We were sitting on the patio at the Nancy Lopez Golf & Country Club when the martinis began to take hold.
After convening an event last week for university speechwriters at the University of Florida in Gainesville, my colleague Mike King and I spent the weekend with his dad Pete, an hour south at The Villages, the impossibly sprawling corporate retirement community in central Florida: As The New York Times reported recently, these are 32 square miles filled with 60,000 golf-cart accessible homes, lived in by 130,000 “Villagers,” as they are called.
From talking to Pete extensively, from golfing with another pair of Villagers, from visiting a town square on late on a Saturday afternoon, I can tell you this, about the Villagers: They are proud of where they live. Proud, in a very familiar sort of way.
It’s not that they think it’s perfect or that everyone should live here. It’s not that they uncritically worship The Developer, as the management of the place is creepily called (in a way that it sounds like people are referring to a person, but really it’s a corporation). And it’s not that they believe The Villages Daily Sun newspaper tells them all the news that’s fit to print.
It’s more that they are part of a phenomenon, where something remarkable is taking place. The Villages is on the come. The Villages boggles the mind. The Villages is like no other place on earth. That’s the way they thought about America, when they were young.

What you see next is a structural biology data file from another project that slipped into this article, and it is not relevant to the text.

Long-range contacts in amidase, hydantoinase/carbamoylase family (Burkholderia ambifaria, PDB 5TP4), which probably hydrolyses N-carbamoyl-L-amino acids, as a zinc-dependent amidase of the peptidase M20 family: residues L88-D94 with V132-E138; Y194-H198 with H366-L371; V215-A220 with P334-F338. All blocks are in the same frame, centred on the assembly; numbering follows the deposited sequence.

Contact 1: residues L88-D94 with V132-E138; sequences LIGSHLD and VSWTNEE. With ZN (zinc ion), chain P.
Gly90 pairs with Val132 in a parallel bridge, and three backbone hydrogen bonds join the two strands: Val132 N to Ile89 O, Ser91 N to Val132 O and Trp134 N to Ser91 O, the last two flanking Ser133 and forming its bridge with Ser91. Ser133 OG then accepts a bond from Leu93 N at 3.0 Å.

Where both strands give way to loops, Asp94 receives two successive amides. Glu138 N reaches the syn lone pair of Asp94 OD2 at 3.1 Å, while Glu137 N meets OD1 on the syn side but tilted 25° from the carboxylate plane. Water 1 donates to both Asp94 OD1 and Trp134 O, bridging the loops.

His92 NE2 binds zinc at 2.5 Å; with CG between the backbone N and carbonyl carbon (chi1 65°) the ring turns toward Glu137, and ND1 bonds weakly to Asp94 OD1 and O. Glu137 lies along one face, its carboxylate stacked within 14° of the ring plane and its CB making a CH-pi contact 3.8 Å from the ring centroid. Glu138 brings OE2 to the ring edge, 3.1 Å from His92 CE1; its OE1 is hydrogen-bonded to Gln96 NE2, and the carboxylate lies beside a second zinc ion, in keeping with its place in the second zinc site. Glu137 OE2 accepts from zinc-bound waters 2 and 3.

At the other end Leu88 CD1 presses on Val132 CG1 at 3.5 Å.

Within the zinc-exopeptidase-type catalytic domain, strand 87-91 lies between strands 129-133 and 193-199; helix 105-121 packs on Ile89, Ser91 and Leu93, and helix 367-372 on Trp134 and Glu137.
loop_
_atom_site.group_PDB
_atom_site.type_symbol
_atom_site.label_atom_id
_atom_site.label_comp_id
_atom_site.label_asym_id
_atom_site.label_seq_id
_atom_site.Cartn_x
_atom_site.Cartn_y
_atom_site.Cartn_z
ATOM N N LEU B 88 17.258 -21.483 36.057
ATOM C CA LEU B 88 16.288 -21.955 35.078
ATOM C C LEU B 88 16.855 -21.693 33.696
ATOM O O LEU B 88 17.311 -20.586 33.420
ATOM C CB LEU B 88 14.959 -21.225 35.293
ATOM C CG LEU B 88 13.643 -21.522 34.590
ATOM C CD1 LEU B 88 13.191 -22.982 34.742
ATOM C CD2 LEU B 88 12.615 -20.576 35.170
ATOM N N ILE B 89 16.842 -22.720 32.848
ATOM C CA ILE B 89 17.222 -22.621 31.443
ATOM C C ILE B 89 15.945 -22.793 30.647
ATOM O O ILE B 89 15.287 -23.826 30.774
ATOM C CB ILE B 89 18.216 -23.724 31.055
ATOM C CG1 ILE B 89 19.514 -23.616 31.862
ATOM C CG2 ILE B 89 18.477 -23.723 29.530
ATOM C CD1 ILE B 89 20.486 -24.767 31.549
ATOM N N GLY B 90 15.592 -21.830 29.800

I think that’s why this place resists writers’ and documentary-makers’ conventional attempts to mock it: When you’re there, you understand why it’s there.
A lot of us thought Trump’s “Make America Great Again” was a dog whistle for “Make America White Again” or “Make Me in Charge Again.” And of course that was part of it, for some.
But in the Villagers I talked to—a small but insistent sample—my instincts told me those hats might better have said, “Make America Cool Again.” Which would automatically “Make My American Life Matter Again.” And might even boil down even further to “Make Me Young Again.”
That’s the feeling I got down there from the Villagers: They are living in a place of consequence, and they want to talk about it.
And though I disagree with their prevailing Trumpian politics and their taste in fountain water, I don’t blame them one little bit for feeling the way they do about the place they live.
If they weren’t all so damned old, I might even envy them.